Dustin, the oldest at nine, could wrestle his own seatbelt, but the other three were still at the car-seat stage. Brandon got Conroy, the youngest at two, Jacob got Melly—age five—and Belinda—age seven—and Nica got the lasagna and manicotti pans because she didn’t trust anybody else to cook, not even her mother.

“Think Sammy’s here?” Dustin asked excitedly. Sammy played high school sports, and Dustin thought he was awesome.

“It is his house,” Jacob told him. “Keenan is probably here too.”

“Yeah, but Keenan’s Melly’s age—he can’t drive.”

“But he thinks you’re as awesome as you think Sammy is. Maybe don’t ditch him first thing, okay?”

Dustin moved forward, testing the boundaries of “being nice” with his father. How long was he required to play with his younger cousin? Did he need to stay for one game? For two? For three?

Brandon balanced a sleeping Conroy on his shoulder and poked Belinda to move forward. “Dad’s smart,” Belinda said with the brown-eyed awe every father dreamed of in a daughter.

“Yeah?” Brandon asked. “What makes him smart?”

“Dustin can be a real jerk when he’s trying to hang with Sammy. Dad just got him all set up to be nice.”

Brandon grinned at her and she grinned back, missing the requisite four teeth that most kids lost at this age. “You’re right. Your dad’s a good guy.”

Jacob apparently had ears like a bat. As he watched a car pull up the long driveway, he paused. “You’re about to see Dad be a real jerk,” he muttered. “Tino! Dammit! Could you open the door? Some of us are carrying—”

“You could have knocked.”

Nica’s brother, Tino, had Nica’s dark brown eyes and black curling hair. He was hands down one of the most attractive men Brandon had ever met—next to his husband, Channing, of course.

“You could have heard us yammering on your front porch.” Jacob jerked his chin in the direction of the beat-up Ford sedan. “Can we get in before he knows anyone is home?”

“I told him to come,” Tino said softly. He had a long oval face, olive-complected, and a lush, soft mouth. Brandon had needed to work really hard not to crush on him when he’d come to live with Nica and Jakey, and the result had been a decent, if reserved, rapport.

Right now Brandon could tell Tino was troubled, and so was Nica, because she was biting her lip the same way.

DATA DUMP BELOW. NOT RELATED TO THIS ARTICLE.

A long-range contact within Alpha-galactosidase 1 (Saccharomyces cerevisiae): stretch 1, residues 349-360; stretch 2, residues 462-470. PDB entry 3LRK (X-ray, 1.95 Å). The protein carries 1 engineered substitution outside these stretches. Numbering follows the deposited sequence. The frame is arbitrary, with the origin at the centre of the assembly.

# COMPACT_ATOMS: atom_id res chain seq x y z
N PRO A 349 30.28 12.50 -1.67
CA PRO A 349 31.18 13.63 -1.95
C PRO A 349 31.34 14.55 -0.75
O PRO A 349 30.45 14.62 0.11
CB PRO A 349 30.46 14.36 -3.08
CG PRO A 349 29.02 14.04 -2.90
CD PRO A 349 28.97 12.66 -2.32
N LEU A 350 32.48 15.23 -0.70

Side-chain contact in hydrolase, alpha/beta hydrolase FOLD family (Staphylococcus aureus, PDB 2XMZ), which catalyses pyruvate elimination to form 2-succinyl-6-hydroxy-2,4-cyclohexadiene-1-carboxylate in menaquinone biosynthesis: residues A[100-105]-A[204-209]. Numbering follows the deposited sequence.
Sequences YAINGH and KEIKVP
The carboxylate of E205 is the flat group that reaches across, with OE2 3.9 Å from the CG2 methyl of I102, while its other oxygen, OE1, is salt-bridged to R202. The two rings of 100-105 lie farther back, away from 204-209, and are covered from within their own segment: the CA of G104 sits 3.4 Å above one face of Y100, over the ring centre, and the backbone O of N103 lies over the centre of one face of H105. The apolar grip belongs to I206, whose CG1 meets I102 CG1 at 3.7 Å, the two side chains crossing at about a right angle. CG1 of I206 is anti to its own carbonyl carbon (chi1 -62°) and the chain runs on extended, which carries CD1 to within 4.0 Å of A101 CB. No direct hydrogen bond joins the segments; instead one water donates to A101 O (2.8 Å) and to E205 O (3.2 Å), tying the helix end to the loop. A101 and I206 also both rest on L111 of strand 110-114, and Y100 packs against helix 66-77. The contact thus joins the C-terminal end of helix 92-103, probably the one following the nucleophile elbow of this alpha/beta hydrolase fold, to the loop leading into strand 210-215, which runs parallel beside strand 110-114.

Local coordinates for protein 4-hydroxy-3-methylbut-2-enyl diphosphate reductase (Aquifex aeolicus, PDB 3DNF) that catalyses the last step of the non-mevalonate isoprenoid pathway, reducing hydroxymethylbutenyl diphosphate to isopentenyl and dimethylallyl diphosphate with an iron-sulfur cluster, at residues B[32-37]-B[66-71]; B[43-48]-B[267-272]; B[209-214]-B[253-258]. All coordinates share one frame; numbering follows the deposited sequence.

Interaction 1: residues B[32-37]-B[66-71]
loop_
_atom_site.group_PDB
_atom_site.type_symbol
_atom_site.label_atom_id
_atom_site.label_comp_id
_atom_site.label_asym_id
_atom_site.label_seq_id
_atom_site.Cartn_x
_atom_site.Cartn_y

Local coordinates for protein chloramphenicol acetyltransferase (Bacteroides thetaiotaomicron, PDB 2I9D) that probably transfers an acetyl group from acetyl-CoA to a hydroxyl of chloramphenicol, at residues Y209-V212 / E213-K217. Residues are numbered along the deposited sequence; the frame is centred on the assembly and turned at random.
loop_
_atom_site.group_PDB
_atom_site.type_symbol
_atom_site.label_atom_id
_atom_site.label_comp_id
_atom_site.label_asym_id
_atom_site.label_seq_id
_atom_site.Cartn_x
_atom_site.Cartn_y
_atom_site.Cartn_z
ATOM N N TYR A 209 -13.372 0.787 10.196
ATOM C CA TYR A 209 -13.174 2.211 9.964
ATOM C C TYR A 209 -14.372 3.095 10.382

Jacob was more irritated than troubled. “Do we really have to have that arrogant, hand-grabby assclown—”

“That was high school. Now he’s a good man and a wounded veteran,” Nica said without backing down. “Now can we go inside?”

“You suck,” Jacob muttered, gesturing Dustin past Tino and following him through the house.

“She must do more than that if you keep knocking her up,” Tino said, mostly for Jacob’s ears, but Brandon heard and snickered.

“Whatever.” Jacob rolled his eyes, but he smiled too. “Tell me you’re not going to let him in.”

“We have to let him in,” Nica said. “He’s my best friend. Tino, could you…?”

Tino took one of the lasagna pans from her and led them through the hallway and into the main dining room, which opened onto the pool patio.

Tino and Channing had opened the doors, since the breeze in the evening cooled the place down. The kids were in the pool, playing under Sammy’s direct supervision. Belinda darted away immediately, dropping her summer dress in a puddle by the picnic table so she could jump into the pool in her swimsuit. Brandon waved to Sammy with one hand while jiggling Conroy with the other arm. “Conroy, buddy, wake up. You’re gonna miss swimming before Grandma gets here and we have to eat.”

Conroy yawned and frowned, and Brandon sighed. He walked over to Sammy, who was sitting at the edge of the pool, dangling his feet in the water.

At seventeen, Sammy was a younger, slightly more vulnerable edition of his blond, gray-eyed, square-chinned uncle, and just like Channing Lowell, Sammy had a square sense of responsibility on his shoulders. And one of his doted-upon cousins—this one Channing and Tino’s adopted daughter—in his arms.

“Letty,” he said softly. “Letty, honey, it’s time for everyone to wake up from their naps. Conroy is here.”

“Letty?” Conroy sat upright and then wriggled out of Brandon’s arms. “Letty, why din’ you tell me you were here?”

Letty regarded him soberly with brown eyes in a round, pale brown face. “I din’ know,” she said, pulling her thumb out of her mouth. “Sammy, can we swim?” She scowled at the pool when she saw her brother, water droplets clinging to his tightly kinked brown hair as he and Dustin started an impromptu game of pool volleyball. “Keenan’s in there already!”

“Yeah, princess. He was awake when everybody got here. Go in and play with Conroy, but stay on the steps.” He watched her go and turned hopefully to Brandon. “You gonna help me out here?”

Brandon looked to where the “grown-ups” were talking, Sammy’s uncle included. “I wish.” He pulled his hand through his hair, knowing it spiked up like weeds in an unkempt red garden when he did that. “Big adult powwow going on. I’ve got, you know, duties.”